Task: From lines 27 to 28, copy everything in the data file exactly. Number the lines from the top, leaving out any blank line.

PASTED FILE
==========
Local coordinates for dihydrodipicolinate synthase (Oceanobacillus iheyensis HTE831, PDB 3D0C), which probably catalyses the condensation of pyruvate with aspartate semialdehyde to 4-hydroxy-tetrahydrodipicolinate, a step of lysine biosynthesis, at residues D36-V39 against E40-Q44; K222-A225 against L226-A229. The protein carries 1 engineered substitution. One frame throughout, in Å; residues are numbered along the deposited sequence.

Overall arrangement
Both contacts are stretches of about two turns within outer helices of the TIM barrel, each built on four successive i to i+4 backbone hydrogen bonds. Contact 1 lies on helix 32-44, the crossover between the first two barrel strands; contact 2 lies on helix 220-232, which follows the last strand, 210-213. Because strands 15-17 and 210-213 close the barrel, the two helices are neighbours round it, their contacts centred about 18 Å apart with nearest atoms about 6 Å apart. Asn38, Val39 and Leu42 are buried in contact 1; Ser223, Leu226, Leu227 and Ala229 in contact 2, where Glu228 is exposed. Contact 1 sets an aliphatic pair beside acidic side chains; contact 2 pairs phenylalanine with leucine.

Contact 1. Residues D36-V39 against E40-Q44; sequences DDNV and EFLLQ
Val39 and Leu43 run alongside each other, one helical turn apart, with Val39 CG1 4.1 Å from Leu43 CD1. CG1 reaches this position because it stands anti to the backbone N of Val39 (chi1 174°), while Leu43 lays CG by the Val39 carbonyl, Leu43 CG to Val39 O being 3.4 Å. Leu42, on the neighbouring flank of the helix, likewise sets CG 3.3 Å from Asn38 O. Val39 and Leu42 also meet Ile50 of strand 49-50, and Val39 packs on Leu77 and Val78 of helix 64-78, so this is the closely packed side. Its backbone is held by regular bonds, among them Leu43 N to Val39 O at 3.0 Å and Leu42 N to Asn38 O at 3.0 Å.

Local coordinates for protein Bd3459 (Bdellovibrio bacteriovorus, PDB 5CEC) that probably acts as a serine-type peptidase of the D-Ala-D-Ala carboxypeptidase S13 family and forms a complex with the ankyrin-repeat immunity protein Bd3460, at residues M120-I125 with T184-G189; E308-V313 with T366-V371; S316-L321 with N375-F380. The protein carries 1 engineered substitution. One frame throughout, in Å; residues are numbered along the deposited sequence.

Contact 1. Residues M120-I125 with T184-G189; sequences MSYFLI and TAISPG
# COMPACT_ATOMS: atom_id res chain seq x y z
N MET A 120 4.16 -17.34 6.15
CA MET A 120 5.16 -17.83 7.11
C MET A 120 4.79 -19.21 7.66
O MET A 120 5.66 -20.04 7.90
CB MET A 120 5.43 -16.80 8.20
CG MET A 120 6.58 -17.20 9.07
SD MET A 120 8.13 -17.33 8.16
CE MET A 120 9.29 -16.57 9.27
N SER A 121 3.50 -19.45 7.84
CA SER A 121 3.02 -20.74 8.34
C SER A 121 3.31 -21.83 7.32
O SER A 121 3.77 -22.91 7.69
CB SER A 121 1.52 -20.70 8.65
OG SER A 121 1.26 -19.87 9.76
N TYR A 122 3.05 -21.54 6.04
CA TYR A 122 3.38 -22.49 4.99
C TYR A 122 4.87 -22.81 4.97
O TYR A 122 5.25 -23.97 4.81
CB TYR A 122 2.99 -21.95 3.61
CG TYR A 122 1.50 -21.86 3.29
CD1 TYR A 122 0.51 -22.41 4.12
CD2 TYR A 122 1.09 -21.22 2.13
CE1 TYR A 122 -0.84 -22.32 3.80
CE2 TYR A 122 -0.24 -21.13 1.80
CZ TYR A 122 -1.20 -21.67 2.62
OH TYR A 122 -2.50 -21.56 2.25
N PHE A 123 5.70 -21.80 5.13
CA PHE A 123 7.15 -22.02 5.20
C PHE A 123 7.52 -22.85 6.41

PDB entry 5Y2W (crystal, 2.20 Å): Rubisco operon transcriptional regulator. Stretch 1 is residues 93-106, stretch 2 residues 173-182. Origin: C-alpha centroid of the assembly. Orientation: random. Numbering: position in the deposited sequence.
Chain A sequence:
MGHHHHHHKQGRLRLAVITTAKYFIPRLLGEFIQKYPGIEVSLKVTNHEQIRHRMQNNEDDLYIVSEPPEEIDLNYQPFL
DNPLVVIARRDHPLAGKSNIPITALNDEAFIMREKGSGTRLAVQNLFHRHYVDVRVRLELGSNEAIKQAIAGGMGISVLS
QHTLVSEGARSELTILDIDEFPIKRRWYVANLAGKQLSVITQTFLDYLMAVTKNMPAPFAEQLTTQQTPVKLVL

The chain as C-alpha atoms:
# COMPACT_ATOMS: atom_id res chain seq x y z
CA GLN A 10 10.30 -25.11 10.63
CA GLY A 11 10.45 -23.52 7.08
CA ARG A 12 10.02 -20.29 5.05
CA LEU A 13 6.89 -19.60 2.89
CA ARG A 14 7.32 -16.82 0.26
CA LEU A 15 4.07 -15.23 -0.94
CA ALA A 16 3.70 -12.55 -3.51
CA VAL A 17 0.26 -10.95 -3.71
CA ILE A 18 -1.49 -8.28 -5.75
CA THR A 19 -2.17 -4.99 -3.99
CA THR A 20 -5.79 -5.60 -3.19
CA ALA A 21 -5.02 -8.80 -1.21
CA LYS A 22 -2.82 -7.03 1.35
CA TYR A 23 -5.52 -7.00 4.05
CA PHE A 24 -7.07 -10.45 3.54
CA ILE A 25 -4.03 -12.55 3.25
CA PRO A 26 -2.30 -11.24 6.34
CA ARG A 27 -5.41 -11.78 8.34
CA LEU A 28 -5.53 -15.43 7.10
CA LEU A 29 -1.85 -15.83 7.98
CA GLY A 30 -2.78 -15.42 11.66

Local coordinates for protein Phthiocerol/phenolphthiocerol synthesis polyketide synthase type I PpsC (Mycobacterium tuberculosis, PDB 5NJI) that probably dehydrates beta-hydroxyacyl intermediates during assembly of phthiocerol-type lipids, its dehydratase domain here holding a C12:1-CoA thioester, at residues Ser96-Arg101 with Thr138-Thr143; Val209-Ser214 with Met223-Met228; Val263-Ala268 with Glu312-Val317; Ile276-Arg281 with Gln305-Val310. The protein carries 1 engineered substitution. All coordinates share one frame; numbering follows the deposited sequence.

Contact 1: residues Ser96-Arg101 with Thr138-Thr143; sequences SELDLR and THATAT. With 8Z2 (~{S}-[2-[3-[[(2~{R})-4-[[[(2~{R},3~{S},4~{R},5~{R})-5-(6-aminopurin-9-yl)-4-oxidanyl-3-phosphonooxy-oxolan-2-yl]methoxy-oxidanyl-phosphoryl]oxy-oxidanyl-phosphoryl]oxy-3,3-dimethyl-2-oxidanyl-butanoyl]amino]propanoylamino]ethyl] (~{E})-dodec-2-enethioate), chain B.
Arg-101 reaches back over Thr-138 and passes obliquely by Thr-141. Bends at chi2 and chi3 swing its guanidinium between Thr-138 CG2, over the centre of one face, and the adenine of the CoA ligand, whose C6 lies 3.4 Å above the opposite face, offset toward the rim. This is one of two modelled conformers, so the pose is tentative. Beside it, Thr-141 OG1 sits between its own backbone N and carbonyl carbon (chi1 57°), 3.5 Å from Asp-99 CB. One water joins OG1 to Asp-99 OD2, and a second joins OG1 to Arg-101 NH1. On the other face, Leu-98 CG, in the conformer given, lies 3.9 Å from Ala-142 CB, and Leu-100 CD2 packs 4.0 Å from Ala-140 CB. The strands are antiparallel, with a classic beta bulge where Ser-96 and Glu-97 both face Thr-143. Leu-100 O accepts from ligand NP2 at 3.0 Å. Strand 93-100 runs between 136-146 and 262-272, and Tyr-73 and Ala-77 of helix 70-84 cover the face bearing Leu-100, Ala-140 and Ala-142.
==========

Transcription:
CB TYR A 122 2.99 -21.95 3.61
CG TYR A 122 1.50 -21.86 3.29